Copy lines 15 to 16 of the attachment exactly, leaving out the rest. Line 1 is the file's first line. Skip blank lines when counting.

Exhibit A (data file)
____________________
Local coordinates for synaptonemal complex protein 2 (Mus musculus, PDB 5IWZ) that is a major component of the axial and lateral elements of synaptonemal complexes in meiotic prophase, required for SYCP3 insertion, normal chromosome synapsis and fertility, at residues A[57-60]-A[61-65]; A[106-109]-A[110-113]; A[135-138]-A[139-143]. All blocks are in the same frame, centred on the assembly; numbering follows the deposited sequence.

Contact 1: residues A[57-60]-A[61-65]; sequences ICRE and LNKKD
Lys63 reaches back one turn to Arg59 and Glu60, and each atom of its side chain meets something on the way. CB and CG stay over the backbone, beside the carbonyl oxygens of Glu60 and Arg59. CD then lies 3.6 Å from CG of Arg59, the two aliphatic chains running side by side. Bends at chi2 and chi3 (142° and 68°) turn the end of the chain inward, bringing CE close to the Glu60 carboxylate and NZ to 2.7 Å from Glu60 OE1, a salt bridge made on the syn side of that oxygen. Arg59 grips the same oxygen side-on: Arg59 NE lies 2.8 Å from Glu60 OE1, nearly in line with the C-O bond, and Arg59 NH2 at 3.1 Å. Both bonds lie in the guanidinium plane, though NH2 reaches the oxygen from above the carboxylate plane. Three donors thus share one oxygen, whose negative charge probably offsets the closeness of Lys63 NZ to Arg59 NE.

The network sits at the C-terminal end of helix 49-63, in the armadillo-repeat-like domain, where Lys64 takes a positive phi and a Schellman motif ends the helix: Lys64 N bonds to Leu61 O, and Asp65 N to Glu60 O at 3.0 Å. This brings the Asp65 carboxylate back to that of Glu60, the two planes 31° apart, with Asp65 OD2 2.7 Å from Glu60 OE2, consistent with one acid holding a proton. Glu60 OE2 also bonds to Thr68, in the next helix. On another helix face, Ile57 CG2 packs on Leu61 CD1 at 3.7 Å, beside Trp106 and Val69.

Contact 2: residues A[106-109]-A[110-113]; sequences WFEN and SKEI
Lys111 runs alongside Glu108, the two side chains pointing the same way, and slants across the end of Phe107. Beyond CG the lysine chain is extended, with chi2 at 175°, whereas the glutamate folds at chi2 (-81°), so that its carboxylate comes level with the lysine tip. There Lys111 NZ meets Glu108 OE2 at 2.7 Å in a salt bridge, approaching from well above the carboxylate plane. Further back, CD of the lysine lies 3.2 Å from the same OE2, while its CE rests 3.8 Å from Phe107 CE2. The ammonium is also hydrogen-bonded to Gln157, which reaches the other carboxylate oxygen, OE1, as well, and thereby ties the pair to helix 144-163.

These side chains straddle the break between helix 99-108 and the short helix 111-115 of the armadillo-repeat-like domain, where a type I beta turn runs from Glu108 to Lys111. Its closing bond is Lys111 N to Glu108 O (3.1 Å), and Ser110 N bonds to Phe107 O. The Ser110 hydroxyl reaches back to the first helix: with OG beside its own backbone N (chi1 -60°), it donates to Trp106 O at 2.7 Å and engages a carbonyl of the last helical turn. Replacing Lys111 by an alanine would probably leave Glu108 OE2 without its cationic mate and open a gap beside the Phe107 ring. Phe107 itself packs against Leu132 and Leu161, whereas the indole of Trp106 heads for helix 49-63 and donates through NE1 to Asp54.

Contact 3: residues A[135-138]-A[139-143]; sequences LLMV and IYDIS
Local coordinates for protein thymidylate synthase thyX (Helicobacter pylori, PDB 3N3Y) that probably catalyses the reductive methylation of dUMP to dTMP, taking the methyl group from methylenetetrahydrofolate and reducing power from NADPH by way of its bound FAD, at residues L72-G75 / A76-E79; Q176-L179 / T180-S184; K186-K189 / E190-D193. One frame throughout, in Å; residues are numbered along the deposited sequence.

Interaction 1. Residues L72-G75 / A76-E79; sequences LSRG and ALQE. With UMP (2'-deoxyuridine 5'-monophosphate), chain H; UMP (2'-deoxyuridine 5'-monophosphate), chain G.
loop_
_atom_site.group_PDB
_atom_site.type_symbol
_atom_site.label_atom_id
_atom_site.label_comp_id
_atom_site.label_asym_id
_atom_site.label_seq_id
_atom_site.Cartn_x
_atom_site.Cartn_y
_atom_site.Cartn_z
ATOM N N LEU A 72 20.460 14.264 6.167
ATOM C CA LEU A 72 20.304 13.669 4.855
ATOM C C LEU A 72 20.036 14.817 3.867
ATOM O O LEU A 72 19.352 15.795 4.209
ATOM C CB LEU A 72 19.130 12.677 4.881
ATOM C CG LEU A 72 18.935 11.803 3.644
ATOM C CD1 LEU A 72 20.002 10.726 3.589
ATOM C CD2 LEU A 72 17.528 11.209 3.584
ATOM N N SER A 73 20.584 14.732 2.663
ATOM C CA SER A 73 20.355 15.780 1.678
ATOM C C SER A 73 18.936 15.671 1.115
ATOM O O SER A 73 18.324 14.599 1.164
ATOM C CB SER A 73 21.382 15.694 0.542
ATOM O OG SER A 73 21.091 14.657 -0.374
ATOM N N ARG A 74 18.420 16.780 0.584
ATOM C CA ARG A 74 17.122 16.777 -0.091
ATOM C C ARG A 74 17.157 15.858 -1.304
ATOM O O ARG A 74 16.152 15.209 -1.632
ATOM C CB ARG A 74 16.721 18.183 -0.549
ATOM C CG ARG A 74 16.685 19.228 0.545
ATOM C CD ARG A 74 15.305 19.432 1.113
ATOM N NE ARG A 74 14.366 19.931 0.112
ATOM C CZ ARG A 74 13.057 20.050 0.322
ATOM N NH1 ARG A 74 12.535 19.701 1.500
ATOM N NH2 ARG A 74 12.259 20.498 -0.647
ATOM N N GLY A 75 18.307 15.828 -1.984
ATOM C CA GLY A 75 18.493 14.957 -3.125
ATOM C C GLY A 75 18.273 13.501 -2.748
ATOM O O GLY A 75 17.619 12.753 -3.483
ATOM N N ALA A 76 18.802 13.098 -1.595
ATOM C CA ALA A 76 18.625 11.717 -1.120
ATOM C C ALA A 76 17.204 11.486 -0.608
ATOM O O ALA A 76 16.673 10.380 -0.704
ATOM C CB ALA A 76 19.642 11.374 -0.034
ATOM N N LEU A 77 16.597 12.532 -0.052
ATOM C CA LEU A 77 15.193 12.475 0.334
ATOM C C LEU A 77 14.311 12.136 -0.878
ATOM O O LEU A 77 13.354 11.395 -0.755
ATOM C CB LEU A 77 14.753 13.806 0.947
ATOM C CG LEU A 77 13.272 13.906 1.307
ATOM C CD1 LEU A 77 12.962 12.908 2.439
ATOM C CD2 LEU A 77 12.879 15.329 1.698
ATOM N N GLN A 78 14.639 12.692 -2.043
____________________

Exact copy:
_atom_site.label_comp_id
_atom_site.label_asym_id